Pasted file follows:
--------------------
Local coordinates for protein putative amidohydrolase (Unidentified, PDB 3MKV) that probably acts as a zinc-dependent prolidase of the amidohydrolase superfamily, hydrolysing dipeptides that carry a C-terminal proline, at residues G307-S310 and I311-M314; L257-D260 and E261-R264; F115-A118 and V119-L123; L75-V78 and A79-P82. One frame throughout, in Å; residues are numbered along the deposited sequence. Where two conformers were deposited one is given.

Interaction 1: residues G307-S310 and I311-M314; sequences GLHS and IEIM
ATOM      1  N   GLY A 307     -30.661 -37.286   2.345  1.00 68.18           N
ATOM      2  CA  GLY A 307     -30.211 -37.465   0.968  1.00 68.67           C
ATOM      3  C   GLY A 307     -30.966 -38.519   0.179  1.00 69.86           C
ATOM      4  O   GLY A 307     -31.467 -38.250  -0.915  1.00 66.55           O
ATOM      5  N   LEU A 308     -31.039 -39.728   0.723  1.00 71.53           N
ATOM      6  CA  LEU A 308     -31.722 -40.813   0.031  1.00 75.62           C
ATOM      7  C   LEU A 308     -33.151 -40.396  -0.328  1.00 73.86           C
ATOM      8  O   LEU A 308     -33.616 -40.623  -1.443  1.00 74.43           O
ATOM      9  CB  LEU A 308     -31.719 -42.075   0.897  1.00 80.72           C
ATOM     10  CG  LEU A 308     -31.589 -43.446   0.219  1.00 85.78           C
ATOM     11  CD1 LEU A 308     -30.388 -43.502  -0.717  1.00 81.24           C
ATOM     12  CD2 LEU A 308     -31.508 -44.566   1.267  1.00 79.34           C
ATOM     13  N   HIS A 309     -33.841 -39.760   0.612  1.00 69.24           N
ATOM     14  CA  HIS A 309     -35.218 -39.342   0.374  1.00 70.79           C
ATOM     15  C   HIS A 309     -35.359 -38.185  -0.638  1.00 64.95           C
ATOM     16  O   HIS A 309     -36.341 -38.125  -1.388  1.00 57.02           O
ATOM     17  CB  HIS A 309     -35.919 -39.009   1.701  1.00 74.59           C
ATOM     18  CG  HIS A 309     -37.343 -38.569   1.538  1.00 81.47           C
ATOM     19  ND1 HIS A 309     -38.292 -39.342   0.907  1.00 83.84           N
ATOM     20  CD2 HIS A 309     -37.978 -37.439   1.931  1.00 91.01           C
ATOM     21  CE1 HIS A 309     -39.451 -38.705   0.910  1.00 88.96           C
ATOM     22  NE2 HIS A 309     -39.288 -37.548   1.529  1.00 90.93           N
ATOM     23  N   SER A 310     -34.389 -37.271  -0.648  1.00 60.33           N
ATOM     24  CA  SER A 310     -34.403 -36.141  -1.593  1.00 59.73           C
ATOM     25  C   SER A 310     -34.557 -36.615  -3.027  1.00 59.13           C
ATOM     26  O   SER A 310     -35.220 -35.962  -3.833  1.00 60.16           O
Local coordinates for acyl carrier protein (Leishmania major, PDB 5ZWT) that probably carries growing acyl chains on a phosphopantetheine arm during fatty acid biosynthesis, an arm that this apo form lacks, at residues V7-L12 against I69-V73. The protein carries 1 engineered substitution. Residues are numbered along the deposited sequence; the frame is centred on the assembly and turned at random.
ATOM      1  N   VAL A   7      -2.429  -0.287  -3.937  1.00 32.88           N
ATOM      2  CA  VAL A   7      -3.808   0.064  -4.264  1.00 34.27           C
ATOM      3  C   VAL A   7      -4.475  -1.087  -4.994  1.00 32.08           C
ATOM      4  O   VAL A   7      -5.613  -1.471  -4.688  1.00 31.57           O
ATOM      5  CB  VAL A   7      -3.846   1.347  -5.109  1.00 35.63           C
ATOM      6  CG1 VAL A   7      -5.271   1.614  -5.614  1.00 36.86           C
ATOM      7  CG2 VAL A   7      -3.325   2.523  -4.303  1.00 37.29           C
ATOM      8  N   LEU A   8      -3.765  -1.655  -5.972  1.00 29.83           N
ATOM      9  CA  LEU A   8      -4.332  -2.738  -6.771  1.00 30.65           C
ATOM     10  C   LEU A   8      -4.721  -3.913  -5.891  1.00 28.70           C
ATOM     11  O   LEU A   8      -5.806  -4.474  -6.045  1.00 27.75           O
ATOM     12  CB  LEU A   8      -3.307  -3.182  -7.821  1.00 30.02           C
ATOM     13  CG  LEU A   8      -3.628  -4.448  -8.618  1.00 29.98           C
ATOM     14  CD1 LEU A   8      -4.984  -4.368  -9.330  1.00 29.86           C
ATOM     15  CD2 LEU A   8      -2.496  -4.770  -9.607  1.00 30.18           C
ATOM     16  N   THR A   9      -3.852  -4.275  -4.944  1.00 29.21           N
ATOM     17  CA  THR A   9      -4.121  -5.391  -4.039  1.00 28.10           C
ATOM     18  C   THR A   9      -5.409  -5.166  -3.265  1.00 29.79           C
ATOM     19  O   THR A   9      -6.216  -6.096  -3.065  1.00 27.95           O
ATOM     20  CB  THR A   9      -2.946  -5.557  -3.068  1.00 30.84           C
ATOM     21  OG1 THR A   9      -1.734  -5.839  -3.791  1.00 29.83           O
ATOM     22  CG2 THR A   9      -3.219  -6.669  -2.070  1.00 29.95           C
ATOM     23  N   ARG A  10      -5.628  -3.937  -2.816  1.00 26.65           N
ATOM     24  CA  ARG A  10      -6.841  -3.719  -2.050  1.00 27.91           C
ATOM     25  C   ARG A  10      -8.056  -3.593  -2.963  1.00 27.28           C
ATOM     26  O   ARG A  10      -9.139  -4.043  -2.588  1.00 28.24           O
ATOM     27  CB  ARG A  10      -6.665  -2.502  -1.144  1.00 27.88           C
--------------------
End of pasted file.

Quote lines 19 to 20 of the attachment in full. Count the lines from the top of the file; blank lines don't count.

ATOM     17  CB  HIS A 309     -35.919 -39.009   1.701  1.00 74.59           C
ATOM     18  CG  HIS A 309     -37.343 -38.569   1.538  1.00 81.47           C